Let’s be honest with ourselves. When somebody says, “I don’t have the time to do X, although I’d like to,” who are they kidding? If they wanted to do it, they’d find the time, wouldn’t they? And isn’t this true for you, too?

Sure it is. Deep down we all know it’s an issue of priorities, not of time.

So with that introduction, let’s consider the following facts, which come from a web survey of 407 HR people that we did here at the Rapid Learning Institute: While 74% of HR pros say that training and developing managers is part of their job, only 12% say they have the time to give training the attention it deserves.

We also asked the survey participants whether, given the opportunity, they’d like to create a stronger talent development culture within their organizations. A massive 92% said they would. But let’s be brutally honest, who’s going to give you that opportunity if you don’t create it?

Building capability
OK, let’s assume you’re sold on our thesis that if you want to reinforce the importance of training and development in your organization, you can. What steps can you take?

Cori Hill, a leadership development consultant and the co-author of “Developing Leaders and Organizations Through Action Learning,” listed several such steps in an interview with Forbes. Among them:

  • Encourage managers to be seen to learn. Nothing builds a learning culture like leaders who aren’t afraid to admit they don’t always know it all. If you and the rest of management show employees that you are capable of learning, and willing to do so, they’ll take your example. And don’t hesitate to share with others how you’re going to attack your personal learning and development goals.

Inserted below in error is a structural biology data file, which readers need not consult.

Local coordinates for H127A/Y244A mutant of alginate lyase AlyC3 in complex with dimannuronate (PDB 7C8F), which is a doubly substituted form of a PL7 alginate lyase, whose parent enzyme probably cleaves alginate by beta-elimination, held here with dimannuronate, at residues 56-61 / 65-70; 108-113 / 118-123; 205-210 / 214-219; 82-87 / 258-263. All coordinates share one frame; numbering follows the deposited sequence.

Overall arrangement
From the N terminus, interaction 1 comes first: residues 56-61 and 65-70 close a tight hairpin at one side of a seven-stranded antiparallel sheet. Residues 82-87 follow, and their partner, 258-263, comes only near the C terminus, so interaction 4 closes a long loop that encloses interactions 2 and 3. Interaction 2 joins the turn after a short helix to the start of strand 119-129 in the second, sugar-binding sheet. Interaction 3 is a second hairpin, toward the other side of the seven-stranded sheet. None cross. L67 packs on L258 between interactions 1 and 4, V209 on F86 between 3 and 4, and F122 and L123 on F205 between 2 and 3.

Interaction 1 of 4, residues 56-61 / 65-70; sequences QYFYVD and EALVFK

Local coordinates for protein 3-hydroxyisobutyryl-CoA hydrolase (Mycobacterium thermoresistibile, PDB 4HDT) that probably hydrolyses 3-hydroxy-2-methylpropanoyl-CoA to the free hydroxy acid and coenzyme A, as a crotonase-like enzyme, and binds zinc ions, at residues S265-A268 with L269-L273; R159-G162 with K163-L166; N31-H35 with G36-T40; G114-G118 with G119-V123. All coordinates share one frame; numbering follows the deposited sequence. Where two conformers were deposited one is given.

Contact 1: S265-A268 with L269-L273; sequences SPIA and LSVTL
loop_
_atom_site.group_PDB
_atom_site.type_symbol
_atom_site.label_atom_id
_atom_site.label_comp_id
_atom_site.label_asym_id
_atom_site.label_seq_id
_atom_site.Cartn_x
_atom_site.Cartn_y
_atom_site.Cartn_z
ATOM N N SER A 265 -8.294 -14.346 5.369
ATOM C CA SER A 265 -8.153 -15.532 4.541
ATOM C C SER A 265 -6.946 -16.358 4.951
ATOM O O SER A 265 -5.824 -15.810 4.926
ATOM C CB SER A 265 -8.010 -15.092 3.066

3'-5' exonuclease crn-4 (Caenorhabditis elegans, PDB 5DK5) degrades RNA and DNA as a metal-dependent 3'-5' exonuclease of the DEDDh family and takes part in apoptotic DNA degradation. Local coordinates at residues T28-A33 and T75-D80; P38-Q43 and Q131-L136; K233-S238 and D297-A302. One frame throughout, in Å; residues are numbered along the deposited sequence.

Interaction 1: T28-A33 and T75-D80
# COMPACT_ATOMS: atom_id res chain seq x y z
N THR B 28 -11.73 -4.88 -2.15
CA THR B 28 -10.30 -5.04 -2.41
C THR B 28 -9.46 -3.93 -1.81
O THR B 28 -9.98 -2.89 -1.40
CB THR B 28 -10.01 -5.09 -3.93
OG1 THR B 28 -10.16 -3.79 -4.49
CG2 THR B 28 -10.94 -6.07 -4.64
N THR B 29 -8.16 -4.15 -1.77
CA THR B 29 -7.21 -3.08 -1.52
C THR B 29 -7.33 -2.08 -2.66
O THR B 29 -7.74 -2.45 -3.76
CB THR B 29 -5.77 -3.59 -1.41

• Celebrate learning, not just outcomes. Cue managers to look at more than results. Managers should recognize employees not only for a task well done, but also for what they learned while working on the assignment. This approach is especially useful if the assignment was difficult or challenging for the person, and perhaps wasn’t carried out perfectly. It gives the manager something positive and forward-looking to focus on.
  • Treat mistakes as opportunities. Employees will learn more and develop faster if they are allowed to make mistakes. Of course, some mistakes are unacceptable, but others managers can live with. If employees know that they won’t be crucified for every error or lapse in judgment, they’ll be more willing to welcome or even seek out the kinds of challenging assignments where they will learn the most.

Over to you
To sum up: If you’re among the approximately three-quarters of HR people who do have some responsibility for training and development, don’t sit back and wait for somebody to hand you a bushel of free time to get started.

You can find or make the time if it’s important enough to you. And it should be.

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